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To be matter-of-fact about the world is to blunder into fantasy - and dull fantasy at that, as the real world is strange and wonderful.
Robert A. Heinlein

Common Lilac and swallowtail butterfly

One reason to plant lilacs.

Lilacs

A Rural Tradition

Lilacs are one of those shrubs that people either love or hate. Some love the scent of the blossoms in spring.
Others find it cloying. My wife loves both the fragrance, and the masses of tiny blooms in the spring. I love the butterflies and industrious hum of both bumble and honey bees.

A few miles away from here there is an abandoned homestead surrounded by lilacs. I imagine that at one point they were on either side of a door or window. The farmer could only plough so close to the old house, so the lilacs spread all the way around.

When I was not much bigger than a garden gnome my father planted a ring of lilacs about 8 feet across on one edge of our property. When I was twelve, and wanting a place to hide from parents who had unreasonable expectations about weeding and mowing, I would take my book and burrow into the lilac room. It was green shade everywhere, and soundless but for the summer noise of bugs and birds. And perhaps a distand lawnmower run by one of my friends that day.

Lilacs tend to get open and ratty looking with time, but maintaining them is easy: Each year take out 2-3 of the biggest, most disreputable stems in each plant. Do this right after they bloom, for maximum flowers the next year.

Each year let the suckers grow until they are about 3-4 feet tall. Select 3-4 of the strongest ones that are in the right place to maintain a nice looking shrub. Remove the others.

With the badly suckering ones, you make have to make a second round of sucker harvesting in late summer. All three activities take only a few minutes per shrub per year.

The lilac forms next year's flower buds a month after finishing this year's. If you postpone pruning, you are likely to take off a lot of next year's buds, which will make it look very odd when it blooms.

Some species sucker with a certain enthusiasm. Suckers mow easily when small. Plant in the lawn, rather than as a backing to to a flower bed.

If they get ahead of you for a few years, give them a chainsaw haircut. They will come back from the roots. You won't have any flowers the first year after this treatment.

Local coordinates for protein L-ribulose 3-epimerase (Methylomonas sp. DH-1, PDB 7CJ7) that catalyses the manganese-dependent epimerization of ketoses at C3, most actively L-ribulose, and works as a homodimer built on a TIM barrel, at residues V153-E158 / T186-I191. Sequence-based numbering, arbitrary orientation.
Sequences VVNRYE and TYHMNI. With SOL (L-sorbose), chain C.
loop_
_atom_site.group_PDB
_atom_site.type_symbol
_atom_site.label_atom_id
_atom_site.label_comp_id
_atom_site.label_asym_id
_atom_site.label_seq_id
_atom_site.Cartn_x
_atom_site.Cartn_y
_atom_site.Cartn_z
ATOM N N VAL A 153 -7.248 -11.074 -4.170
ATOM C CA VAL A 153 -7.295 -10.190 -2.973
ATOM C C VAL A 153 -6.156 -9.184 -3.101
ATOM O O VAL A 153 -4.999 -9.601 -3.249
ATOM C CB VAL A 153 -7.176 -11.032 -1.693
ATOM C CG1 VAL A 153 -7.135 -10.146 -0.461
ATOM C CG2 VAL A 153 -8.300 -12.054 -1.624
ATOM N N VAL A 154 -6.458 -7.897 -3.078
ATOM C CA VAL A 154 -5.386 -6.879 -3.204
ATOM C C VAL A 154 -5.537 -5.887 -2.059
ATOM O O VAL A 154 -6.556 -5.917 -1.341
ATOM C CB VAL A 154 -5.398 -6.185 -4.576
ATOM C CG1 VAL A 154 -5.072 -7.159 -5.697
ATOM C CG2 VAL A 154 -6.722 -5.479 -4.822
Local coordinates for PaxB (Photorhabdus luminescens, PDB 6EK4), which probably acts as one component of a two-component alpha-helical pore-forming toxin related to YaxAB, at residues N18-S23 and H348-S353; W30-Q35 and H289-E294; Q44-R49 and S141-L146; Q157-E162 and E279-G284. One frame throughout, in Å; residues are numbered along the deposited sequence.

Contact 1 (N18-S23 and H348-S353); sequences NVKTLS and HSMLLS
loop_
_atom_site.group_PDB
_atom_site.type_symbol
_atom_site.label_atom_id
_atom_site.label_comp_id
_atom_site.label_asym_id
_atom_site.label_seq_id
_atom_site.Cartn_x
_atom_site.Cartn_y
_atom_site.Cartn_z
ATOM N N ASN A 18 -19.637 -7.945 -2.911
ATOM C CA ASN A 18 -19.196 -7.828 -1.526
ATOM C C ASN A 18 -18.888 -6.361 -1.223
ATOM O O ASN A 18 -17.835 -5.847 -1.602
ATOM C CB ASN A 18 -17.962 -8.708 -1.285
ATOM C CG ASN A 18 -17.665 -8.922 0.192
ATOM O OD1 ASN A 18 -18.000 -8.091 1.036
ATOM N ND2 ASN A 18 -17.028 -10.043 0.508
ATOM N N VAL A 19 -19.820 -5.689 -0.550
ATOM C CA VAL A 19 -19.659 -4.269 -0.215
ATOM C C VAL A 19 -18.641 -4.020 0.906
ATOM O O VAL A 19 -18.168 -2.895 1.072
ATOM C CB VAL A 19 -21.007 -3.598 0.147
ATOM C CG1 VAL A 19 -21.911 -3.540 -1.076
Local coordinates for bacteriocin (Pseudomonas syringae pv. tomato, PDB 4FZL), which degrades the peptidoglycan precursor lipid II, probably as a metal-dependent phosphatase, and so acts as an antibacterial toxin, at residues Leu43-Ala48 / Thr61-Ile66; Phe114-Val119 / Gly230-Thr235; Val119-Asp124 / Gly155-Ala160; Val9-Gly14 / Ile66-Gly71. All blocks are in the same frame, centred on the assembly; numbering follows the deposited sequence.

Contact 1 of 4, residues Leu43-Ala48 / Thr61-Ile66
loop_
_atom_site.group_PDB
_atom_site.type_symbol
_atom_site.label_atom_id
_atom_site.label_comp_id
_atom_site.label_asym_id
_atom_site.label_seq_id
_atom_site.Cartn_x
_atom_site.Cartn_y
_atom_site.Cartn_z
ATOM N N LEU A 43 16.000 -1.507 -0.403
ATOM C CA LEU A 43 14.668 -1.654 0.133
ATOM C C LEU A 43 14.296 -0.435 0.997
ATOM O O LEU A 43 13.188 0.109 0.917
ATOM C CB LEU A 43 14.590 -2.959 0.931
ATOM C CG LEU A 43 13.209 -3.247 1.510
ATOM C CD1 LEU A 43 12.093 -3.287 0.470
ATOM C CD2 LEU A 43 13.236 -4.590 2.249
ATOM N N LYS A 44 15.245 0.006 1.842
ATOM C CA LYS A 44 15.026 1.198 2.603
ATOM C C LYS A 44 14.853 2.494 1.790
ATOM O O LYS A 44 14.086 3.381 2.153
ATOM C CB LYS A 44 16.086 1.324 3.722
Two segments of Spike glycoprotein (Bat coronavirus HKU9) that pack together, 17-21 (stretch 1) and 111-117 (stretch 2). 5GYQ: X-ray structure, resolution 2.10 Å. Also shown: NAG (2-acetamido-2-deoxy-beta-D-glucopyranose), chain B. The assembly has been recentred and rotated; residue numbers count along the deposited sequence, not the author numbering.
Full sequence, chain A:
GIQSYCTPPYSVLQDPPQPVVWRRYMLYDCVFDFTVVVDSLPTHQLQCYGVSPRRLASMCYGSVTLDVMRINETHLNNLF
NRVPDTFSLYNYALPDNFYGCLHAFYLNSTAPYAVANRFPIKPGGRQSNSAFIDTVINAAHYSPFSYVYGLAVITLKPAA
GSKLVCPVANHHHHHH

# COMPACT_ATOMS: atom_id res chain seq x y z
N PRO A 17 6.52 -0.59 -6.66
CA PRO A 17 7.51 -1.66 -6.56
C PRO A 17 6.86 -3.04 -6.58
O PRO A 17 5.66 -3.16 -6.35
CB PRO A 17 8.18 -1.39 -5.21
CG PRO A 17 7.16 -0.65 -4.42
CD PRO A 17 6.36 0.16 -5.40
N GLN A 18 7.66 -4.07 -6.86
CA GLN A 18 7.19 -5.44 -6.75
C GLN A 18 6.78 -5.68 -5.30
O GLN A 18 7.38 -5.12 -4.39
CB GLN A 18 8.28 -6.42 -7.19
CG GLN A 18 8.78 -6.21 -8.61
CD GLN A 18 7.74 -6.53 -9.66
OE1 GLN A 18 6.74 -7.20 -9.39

If you have time, prune the blossoms off once they finish. The shrub will pour energy into growth rather than seed.

On the other hand, the seed heads are interesting for dried displays for autumn.

Seeds are appreciated by birds and rodents.

As a group the lilacs are shrubs ranging from a few feet to just over gutter height. They are noted for their huge clumps of tiny flowers in spring.

[Common Lilas][2] These are the two easily available lilacs grown from seed. They are genetically different -- not clones. I bring in a thousand or so 2 year old seedlings for people doing a hedge on a budget.

[Fancy Lilacs][3] These are ones that come in other colours. Most of these are special order, although I often get a few each year. They come in a much wider selection of colours, and will be more consitent in size as they grow.

**[Tree Lilacs][4] One main trunk with a cloud of flowers in early summer. These are all special order. Ask by September.

**[Dwarf Lilacs][5] These are ones that stay under 4 feet tall.


Got something to say? Email me: sfinfo@sherwoods-forests.com

Want to talk right now? Talk to me: (8 am to 9 pm only, please) 1-780-848-2548


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Sherwood's Forests is located about 75 km southwest of Edmonton, Alberta. Please refer to the map on our Contact page for directions.